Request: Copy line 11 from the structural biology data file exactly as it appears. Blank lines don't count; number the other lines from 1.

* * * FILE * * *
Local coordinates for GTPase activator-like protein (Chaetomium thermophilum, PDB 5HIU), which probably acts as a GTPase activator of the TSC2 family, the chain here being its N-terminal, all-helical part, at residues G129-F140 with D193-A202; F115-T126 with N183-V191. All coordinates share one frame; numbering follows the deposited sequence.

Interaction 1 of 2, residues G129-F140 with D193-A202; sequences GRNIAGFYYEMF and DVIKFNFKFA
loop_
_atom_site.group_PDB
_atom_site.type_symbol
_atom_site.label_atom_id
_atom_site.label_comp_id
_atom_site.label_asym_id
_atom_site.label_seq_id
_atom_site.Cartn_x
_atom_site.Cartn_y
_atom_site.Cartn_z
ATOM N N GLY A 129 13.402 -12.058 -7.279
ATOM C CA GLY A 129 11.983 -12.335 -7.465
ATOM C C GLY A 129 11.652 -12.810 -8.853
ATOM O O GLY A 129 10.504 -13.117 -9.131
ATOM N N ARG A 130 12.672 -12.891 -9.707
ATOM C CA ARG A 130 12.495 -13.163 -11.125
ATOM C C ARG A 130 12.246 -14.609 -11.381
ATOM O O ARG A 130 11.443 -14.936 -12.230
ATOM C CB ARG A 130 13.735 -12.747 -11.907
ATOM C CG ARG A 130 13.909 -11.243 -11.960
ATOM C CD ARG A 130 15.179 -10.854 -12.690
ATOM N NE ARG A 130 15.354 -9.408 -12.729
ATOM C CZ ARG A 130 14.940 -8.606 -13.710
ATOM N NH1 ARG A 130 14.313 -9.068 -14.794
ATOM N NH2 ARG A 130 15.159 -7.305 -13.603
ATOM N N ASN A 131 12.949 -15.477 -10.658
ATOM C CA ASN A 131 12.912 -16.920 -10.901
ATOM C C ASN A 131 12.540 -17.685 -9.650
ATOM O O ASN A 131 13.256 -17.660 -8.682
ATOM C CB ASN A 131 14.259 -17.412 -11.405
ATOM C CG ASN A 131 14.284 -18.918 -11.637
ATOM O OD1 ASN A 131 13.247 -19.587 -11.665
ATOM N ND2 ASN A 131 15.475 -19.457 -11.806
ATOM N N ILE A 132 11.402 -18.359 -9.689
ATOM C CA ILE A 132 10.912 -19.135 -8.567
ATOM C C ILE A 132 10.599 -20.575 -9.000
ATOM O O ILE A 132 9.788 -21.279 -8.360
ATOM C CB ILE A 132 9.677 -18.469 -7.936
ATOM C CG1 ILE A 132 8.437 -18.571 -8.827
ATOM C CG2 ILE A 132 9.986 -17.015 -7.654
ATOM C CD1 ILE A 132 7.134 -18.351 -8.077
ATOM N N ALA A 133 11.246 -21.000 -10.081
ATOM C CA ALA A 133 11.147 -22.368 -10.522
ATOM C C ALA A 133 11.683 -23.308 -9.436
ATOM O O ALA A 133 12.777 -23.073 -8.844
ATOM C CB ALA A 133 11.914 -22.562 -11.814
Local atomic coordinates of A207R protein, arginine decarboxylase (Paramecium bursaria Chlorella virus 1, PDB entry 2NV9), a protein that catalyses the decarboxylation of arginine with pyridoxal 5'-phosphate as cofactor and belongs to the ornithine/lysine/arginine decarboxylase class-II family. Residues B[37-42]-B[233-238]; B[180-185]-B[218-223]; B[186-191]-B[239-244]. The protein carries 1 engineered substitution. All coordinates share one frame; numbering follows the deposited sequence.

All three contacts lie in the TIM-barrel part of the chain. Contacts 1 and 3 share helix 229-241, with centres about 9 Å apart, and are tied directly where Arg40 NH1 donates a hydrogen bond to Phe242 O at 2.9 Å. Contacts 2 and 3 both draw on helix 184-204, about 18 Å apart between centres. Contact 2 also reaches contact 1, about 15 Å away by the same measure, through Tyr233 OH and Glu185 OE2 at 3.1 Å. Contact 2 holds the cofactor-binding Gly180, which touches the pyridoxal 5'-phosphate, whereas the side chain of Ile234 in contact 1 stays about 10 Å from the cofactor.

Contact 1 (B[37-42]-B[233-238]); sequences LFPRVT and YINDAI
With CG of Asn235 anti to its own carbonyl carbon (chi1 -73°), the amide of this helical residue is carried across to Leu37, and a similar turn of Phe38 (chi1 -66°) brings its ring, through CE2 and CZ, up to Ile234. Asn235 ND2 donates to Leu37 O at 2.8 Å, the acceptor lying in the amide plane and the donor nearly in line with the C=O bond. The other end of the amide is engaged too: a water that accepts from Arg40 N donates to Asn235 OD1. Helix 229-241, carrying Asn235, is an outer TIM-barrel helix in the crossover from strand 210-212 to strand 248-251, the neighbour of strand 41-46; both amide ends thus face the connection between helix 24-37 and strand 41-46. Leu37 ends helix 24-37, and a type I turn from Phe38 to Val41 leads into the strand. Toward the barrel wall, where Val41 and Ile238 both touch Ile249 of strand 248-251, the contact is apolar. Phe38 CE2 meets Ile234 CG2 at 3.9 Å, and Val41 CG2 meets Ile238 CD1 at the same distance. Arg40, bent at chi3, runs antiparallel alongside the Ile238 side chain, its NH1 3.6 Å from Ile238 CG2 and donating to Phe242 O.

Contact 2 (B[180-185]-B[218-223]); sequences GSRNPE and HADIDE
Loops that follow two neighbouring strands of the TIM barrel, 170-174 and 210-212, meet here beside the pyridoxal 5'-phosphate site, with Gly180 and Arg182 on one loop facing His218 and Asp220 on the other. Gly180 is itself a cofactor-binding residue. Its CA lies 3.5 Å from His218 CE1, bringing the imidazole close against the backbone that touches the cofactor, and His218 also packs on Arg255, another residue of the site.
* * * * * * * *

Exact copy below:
_atom_site.Cartn_y